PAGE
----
After the new wages go into effect with the new year, 29 states and the District of Columbia will see minimum wages higher than the federal minimum. Washington will have the highest minimum wage in the nation when it starts paying $9.47 per hour. Oregon's minimum wage will be $9.25 per hour.
In 2014, voters in four states (Alaska, Arkansas, Nebraska and South Dakota) approved ballot measures to boost the minimum wage. In seven states (Connecticut, Hawaii, Maryland, Massachusetts, Rhode Island, Vermont and West Virginia) legislatures approved increases to the minimum wage. In nine states (Arizona, Colorado, Florida, Missouri, Montana, New Jersey, Ohio, Oregon and Washington) the minimum wage is automatically adjusted annually by state law.
A bill to raise Idaho's minimum wage surfaced at the Statehouse in the 2014 legislative session, but the measure, introduced by Ketchum Democratic Sen. Michelle Stennett, died in committee.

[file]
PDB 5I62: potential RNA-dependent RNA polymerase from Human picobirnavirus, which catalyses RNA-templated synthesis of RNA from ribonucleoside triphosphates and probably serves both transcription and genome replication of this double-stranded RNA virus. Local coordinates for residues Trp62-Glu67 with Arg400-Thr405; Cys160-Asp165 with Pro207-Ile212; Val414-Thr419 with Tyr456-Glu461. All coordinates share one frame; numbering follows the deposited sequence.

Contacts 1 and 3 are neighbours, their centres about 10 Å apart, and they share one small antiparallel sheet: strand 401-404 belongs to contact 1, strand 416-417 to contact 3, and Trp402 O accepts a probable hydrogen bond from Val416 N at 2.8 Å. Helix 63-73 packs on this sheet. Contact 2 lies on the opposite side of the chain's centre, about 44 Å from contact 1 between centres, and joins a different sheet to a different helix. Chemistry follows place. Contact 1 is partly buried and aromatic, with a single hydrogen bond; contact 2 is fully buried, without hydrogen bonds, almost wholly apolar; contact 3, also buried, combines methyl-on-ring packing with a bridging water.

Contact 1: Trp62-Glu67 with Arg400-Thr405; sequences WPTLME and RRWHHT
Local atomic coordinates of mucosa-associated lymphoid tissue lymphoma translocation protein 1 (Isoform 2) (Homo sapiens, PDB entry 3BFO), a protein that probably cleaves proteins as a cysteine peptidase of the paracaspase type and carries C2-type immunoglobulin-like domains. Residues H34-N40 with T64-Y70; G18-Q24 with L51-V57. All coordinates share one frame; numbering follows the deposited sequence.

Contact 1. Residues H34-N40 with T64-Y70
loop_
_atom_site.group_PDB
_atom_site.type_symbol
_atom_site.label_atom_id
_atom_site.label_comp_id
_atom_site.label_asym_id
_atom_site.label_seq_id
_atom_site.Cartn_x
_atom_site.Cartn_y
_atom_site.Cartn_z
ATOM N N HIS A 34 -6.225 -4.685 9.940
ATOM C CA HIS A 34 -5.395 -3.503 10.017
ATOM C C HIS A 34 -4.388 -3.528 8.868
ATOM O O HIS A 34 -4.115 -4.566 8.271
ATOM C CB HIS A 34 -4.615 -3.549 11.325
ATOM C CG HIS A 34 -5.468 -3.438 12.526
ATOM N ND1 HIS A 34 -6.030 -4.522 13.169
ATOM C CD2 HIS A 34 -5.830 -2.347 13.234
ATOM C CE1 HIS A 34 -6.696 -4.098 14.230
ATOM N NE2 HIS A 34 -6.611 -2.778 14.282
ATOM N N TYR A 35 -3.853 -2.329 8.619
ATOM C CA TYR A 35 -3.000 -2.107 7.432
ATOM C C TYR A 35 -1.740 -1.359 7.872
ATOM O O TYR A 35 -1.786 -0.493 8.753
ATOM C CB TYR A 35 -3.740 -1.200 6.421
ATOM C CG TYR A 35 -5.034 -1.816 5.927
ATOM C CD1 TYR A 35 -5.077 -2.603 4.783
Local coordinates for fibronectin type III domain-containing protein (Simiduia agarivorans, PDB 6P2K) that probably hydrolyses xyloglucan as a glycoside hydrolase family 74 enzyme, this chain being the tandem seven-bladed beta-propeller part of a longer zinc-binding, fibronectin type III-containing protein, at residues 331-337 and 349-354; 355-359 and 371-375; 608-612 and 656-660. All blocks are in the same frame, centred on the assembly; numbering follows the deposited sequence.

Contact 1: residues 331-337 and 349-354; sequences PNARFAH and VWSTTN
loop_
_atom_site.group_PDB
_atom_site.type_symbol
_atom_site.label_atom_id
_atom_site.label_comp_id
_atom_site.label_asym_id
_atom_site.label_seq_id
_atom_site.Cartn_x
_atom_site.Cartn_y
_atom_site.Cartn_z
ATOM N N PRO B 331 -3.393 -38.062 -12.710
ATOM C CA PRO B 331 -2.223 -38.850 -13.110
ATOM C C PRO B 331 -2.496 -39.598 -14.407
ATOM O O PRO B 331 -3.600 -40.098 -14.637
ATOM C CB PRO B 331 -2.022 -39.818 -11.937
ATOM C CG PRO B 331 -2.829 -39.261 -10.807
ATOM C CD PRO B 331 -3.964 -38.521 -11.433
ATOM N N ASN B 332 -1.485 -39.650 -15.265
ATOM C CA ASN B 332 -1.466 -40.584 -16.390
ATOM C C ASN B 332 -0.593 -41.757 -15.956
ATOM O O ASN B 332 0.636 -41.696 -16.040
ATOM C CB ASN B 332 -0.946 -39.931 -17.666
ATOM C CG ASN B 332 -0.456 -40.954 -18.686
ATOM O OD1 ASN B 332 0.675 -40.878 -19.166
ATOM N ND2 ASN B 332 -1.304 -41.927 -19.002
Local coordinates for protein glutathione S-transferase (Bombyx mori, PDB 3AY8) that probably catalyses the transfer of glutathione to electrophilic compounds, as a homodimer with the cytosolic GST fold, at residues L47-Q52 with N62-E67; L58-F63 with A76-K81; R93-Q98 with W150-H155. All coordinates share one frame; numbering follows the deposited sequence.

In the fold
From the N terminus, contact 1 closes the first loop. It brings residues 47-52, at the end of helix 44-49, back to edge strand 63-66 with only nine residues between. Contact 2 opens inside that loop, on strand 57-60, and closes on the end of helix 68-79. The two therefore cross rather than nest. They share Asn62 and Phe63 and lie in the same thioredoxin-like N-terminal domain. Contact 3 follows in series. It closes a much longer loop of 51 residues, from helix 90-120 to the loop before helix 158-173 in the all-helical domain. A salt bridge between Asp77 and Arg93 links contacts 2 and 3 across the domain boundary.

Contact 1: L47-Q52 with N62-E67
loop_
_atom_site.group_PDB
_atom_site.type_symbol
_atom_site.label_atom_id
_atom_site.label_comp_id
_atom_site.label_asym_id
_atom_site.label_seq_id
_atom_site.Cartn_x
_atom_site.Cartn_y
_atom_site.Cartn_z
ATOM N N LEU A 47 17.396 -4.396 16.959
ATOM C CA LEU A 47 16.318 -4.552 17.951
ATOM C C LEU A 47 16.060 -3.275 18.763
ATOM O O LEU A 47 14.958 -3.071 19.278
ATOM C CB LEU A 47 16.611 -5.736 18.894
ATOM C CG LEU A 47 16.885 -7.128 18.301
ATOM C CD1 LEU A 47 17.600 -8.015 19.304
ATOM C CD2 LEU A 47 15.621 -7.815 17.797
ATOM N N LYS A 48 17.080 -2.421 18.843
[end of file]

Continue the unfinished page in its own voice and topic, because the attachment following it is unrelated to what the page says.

"Many think [minimum wage earners] are part-time, they live with their parents or are in after-school jobs," Stennett said at the time. "But 40 percent [of minimum wage earners] say it's the sole source of income in their household. Twenty-eight percent have children. Fifty-six percent of them are women, and often single."
An August 2014 report titled "Families Out of Balance" indicated that Idaho's so-called "living wage"—earnings per hour necessary to meet basic needs—is $14.57 for a single adult. The living wage for a single adult with two children is $24.12 per hour.